On Wednesday, September 28, Congress voted to override the Presidential veto on the Justice Against Sponsors of Terrorism Act—JASTA for short. It was the first Congressional override of a veto in President Obama’s term, and was accomplished with overwhelming bipartisan support. The House voted to override at a margin well above the two-thirds mark necessary: 348-77. The Senate’s final tally saw just one dissenter, Minority Leader Harry Reid (D-NV), and the total was a whopping 97-1. Then, in mere hours, the strong net of bipartisan support seemed to unravel. Senate Majority Leader Mitch McConnell and Speaker of the House Paul Ryan—the two most prominent Republicans on Capitol Hill—voiced their concerns about the current bill, and suggested they were open to amending it. And if that wasn’t confusing enough, reports have emerged that the bill itself is self-defeating and essentially without teeth. So what’s the deal?
Let’s start small. JASTA is a bill co-authored by Senators Jack Schumer (D-NY) and John Cornyn (R-TX) that was essentially crafted to allow families of the victims of the 9/11 attacks to sue Saudi Arabia for what they allege was Saudi involvement in the acts of terror on September 11. Suits of this kind against Saudi Arabia have been slammed down in court after court by judges who cite the principle of sovereign immunity. Traditionally, sovereign immunity has meant that one state cannot be taken to civil court in another state for its actions. There are, of course, exceptions to this rule—including an exception that allows states to be sued in United States civil court if they are designated state-sponsors of terrorism. However, Saudi Arabia has not been designated as a state that sponsors terrorism: an independent investigation of its involvement in the Sept. 11 attacks (15 of the 19 members of Al-Qaeda who worked on the 9/11 attacks were Saudi nationalists), found no evidence to support the claim that Saudi Arabia had directly sponsored the attacks in any way—although the question of whether specific Saudi officials participated in some way was left unanswered. The difficulty of previous litigation that JASTA seeks to overcome is the problem of forcing states to answer for harm caused to American civilians on American soil through states’ direct, but more importantly, indirect support of terrorists even if most of that support happens away from American soil. Essentially, the families of the Sept. 11 victims believe Saudi Arabia to have played a key part in the attacks by either directly supporting or indirectly allowing terrorists activity in the state, and they believe they have a right to force the Saudi government to answer those allegations. The state of current sovereign immunity law in the United States does not, however, allow them to do so. This legislation, they believe, will act as an answer to those concerns.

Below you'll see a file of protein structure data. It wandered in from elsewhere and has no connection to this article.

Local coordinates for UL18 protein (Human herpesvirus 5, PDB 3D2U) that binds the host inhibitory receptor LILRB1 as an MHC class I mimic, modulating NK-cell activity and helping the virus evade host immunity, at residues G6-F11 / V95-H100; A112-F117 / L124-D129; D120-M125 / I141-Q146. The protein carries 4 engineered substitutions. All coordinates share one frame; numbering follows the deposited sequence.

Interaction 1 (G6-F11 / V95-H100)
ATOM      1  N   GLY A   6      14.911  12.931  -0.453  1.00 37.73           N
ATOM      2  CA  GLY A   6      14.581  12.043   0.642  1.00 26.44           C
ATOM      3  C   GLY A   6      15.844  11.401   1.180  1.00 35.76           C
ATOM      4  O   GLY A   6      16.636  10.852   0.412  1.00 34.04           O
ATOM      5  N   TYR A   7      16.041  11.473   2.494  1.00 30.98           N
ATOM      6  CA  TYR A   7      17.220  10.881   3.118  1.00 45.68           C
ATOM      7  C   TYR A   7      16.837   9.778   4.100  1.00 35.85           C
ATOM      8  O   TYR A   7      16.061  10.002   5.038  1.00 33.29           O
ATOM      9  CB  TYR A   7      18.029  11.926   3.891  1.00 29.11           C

But the Obama administration warned prior to its official veto that the bill’s passage could seriously undermine the concept of sovereign immunity and provoke the retaliatory passage of similar bills in other nations—something it claims would seriously jeopardize the safety of American actors and officials abroad and would make many “counter-terrorist” activities unsafe and even infeasible. President Obama writes that “without immunity,” the United States and its foreign actors could be “forced to defend [themselves]” in foreign courts against accusations of violations of foreign laws regardless of whether or not said violations occurred. As a country with more international involvement than any other, President Obama worries that other nations would use JAFTA as an excuse to craft policy that would enable them to circumvent the principle of sovereign immunity in such a way as to “target U.S. policies and activities that they oppose.”